Using Photographs For Your Family History
Today I had a cup of coffee with a friend who complimented me on this blog. (Thanks Maggie) She followed this up by admitting that she would like to research her family but she can’t because she doesn’t like writing. Now, I like writing. For me it’s like talking which means that right now we are having a one to one conversation! However, for Maggie & many others the whole process of writing is like a visit to the dentist! But, never underestimate the power of coffee. By the time we had finished, our coffee was cold but we had brainstormed how she could record her family history with out the stress & frustration of words, paragraphs, grammar and sequencing!
Family History Download #3
It just so happens that I had already started writing my third family history download with the focus being on photographs this time. It started off the whole brainstorming session and led to many other ideas which I will write about later. This family history template is made up of a single image on each page with a short excerpt explaining the the context of the photo. I have used this simple approach in the classroom to encourage children in their own writing journey by writing underneath one of their own drawings. By substituting photographs with a short description your family history will have started.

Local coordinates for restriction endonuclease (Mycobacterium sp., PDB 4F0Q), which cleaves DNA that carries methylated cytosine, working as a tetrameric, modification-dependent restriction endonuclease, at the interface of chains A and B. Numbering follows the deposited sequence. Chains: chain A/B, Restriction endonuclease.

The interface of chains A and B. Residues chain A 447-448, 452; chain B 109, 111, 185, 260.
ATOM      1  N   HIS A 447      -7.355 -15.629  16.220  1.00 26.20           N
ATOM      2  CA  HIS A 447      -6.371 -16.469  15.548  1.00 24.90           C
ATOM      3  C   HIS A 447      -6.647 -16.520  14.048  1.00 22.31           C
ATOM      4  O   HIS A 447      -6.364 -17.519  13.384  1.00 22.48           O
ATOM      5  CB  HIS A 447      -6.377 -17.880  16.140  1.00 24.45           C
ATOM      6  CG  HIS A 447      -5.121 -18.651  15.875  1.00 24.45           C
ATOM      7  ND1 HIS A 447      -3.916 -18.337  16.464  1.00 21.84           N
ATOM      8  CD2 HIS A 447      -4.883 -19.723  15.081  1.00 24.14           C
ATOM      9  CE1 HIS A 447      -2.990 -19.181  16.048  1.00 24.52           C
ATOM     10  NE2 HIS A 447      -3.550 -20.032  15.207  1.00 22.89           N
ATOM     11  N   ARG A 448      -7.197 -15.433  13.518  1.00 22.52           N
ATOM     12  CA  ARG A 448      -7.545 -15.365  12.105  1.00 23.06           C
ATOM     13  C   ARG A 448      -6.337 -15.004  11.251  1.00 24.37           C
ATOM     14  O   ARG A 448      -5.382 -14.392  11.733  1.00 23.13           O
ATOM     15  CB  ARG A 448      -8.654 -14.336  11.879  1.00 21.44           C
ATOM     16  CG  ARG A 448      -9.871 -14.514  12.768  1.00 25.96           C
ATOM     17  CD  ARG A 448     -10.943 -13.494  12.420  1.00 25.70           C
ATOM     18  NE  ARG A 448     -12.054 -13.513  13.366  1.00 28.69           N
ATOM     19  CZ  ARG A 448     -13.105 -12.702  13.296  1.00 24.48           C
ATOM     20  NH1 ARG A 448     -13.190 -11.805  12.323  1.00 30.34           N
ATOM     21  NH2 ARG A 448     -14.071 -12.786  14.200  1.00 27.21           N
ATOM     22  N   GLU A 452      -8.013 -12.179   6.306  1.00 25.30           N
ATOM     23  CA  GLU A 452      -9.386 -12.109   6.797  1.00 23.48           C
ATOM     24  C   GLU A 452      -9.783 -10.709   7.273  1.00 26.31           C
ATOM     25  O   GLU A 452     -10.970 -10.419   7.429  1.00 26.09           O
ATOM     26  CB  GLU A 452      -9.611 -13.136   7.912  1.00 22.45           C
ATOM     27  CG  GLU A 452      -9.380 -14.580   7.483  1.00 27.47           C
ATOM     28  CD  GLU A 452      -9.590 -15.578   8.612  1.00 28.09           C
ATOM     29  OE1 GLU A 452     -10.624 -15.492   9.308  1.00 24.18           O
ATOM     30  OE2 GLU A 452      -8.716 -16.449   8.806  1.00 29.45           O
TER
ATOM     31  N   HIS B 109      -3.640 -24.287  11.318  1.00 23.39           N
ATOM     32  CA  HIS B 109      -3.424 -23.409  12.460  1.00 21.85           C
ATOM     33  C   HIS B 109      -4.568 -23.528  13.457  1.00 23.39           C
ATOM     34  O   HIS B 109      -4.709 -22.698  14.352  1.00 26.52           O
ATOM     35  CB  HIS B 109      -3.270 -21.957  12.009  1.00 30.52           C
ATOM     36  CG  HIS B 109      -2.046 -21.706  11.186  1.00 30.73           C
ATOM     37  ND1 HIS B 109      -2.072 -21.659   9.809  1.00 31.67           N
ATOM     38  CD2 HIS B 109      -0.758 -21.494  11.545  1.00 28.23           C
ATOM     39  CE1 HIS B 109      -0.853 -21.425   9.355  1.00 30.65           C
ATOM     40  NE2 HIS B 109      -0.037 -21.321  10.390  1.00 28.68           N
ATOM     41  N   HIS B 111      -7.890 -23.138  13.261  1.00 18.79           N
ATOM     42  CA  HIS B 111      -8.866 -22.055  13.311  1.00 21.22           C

Tips For Starting Your Family History
- Think small. Rather than look at the complete family history from 3x great-grandparents to yourself choose one particular point in time. This is exactly the approach I took when I wrote “Not The Beginning”
- Start with yourself. The advantage here is that you have no shortage of memories or memorabilia to access. My favourite would be the “Children’s First Day At School” . Not only will you record a special day but it could also include the local history. If that doesn’t appeal there are also, storms, weddings and holidays to think about.
- Choose a specific topic e.g. My focus for this download was when our family went hop picking in Kent.
- Ask around the family for ideas, photos and don’t forget a chat over coffee! You will be amazed how quickly hidden memories surface with a few verbal and visual prompts.
- Don’t forget to place your story historically. This may sound a bit grand but if you do a little research you may find out that when your father was born in the back of Grand-dads car it was actually the biggest snow storm for 50 years!
- Pick a point in time that interests you. It’s so much easier to work on something that interests you personally. Nothing breeds success like success.
Notes For Template #3
- This particular design was made using “Canva”. It is free to use and this is the link: https://www.canva.com/ I have no affiliation to Canva and I recommend it simply because I use it a lot!
- I chose a very visual design specifically so the focus is on the photo supported by text.
- I uploaded all my own photos and simply “drag and dropped” them into position
- Colours, text and fonts can all be changed to suit your project
- It can be downloaded in various file extensions e.g. png, jpeg, png
- This family history template can be found in the “Scrapbook” collection
” Don’t forget – no one else sees the world the way you do, so no one else can tell the stories that you have to tell”Charles de Lint